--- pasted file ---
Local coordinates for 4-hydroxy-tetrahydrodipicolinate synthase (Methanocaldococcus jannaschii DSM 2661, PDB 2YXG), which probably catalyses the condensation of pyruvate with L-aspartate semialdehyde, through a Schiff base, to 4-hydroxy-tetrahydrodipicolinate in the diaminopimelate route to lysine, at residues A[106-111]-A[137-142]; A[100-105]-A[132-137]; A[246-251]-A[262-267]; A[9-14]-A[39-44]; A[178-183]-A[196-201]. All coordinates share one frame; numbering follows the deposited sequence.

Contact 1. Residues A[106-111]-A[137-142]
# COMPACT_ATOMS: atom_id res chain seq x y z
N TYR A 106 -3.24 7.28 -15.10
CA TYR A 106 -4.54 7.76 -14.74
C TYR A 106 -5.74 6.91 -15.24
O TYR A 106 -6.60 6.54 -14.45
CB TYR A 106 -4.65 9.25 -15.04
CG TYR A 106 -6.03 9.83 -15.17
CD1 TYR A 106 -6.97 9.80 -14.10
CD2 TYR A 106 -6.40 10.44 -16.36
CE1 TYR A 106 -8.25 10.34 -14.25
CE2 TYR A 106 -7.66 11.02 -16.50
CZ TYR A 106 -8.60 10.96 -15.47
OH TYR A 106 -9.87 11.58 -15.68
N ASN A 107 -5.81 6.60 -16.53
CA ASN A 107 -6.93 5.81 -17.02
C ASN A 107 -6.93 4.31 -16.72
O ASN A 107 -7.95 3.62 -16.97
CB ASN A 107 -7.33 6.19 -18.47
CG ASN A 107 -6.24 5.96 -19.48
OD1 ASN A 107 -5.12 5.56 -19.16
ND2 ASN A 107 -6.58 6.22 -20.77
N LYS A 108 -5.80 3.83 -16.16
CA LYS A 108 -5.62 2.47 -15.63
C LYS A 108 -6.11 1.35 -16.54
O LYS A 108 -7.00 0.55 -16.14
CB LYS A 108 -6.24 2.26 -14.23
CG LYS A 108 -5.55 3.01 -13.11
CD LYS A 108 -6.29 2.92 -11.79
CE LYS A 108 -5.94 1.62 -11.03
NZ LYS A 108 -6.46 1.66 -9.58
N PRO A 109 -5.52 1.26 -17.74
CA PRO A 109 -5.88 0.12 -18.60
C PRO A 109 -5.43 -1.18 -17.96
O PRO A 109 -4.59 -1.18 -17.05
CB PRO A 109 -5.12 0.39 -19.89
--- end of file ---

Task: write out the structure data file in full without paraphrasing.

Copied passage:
Local coordinates for 4-hydroxy-tetrahydrodipicolinate synthase (Methanocaldococcus jannaschii DSM 2661, PDB 2YXG), which probably catalyses the condensation of pyruvate with L-aspartate semialdehyde, through a Schiff base, to 4-hydroxy-tetrahydrodipicolinate in the diaminopimelate route to lysine, at residues A[106-111]-A[137-142]; A[100-105]-A[132-137]; A[246-251]-A[262-267]; A[9-14]-A[39-44]; A[178-183]-A[196-201]. All coordinates share one frame; numbering follows the deposited sequence.

Contact 1. Residues A[106-111]-A[137-142]
# COMPACT_ATOMS: atom_id res chain seq x y z
N TYR A 106 -3.24 7.28 -15.10
CA TYR A 106 -4.54 7.76 -14.74
C TYR A 106 -5.74 6.91 -15.24
O TYR A 106 -6.60 6.54 -14.45
CB TYR A 106 -4.65 9.25 -15.04
CG TYR A 106 -6.03 9.83 -15.17
CD1 TYR A 106 -6.97 9.80 -14.10
CD2 TYR A 106 -6.40 10.44 -16.36
CE1 TYR A 106 -8.25 10.34 -14.25
CE2 TYR A 106 -7.66 11.02 -16.50
CZ TYR A 106 -8.60 10.96 -15.47
OH TYR A 106 -9.87 11.58 -15.68
N ASN A 107 -5.81 6.60 -16.53
CA ASN A 107 -6.93 5.81 -17.02
C ASN A 107 -6.93 4.31 -16.72
O ASN A 107 -7.95 3.62 -16.97
CB ASN A 107 -7.33 6.19 -18.47
CG ASN A 107 -6.24 5.96 -19.48
OD1 ASN A 107 -5.12 5.56 -19.16
ND2 ASN A 107 -6.58 6.22 -20.77
N LYS A 108 -5.80 3.83 -16.16
CA LYS A 108 -5.62 2.47 -15.63
C LYS A 108 -6.11 1.35 -16.54
O LYS A 108 -7.00 0.55 -16.14
CB LYS A 108 -6.24 2.26 -14.23
CG LYS A 108 -5.55 3.01 -13.11
CD LYS A 108 -6.29 2.92 -11.79
CE LYS A 108 -5.94 1.62 -11.03
NZ LYS A 108 -6.46 1.66 -9.58
N PRO A 109 -5.52 1.26 -17.74
CA PRO A 109 -5.88 0.12 -18.60
C PRO A 109 -5.43 -1.18 -17.96
O PRO A 109 -4.59 -1.18 -17.05
CB PRO A 109 -5.12 0.39 -19.89